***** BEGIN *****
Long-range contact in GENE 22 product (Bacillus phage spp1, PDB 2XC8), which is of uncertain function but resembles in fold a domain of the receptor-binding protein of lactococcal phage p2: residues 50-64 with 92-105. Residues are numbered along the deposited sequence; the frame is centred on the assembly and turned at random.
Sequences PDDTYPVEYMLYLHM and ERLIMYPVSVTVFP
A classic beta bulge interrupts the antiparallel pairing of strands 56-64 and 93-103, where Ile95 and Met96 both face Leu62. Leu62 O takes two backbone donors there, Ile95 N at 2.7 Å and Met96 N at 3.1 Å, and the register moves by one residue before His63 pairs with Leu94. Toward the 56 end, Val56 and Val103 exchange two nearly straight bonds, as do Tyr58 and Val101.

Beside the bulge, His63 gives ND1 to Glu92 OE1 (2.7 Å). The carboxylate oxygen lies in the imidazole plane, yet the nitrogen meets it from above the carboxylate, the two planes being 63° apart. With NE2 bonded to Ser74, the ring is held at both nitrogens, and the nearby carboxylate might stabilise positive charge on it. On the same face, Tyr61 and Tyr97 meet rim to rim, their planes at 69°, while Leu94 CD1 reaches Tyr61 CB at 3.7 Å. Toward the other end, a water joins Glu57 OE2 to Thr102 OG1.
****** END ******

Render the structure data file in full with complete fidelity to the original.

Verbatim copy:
Long-range contact in GENE 22 product (Bacillus phage spp1, PDB 2XC8), which is of uncertain function but resembles in fold a domain of the receptor-binding protein of lactococcal phage p2: residues 50-64 with 92-105. Residues are numbered along the deposited sequence; the frame is centred on the assembly and turned at random.
Sequences PDDTYPVEYMLYLHM and ERLIMYPVSVTVFP
A classic beta bulge interrupts the antiparallel pairing of strands 56-64 and 93-103, where Ile95 and Met96 both face Leu62. Leu62 O takes two backbone donors there, Ile95 N at 2.7 Å and Met96 N at 3.1 Å, and the register moves by one residue before His63 pairs with Leu94. Toward the 56 end, Val56 and Val103 exchange two nearly straight bonds, as do Tyr58 and Val101.

Beside the bulge, His63 gives ND1 to Glu92 OE1 (2.7 Å). The carboxylate oxygen lies in the imidazole plane, yet the nitrogen meets it from above the carboxylate, the two planes being 63° apart. With NE2 bonded to Ser74, the ring is held at both nitrogens, and the nearby carboxylate might stabilise positive charge on it. On the same face, Tyr61 and Tyr97 meet rim to rim, their planes at 69°, while Leu94 CD1 reaches Tyr61 CB at 3.7 Å. Toward the other end, a water joins Glu57 OE2 to Thr102 OG1.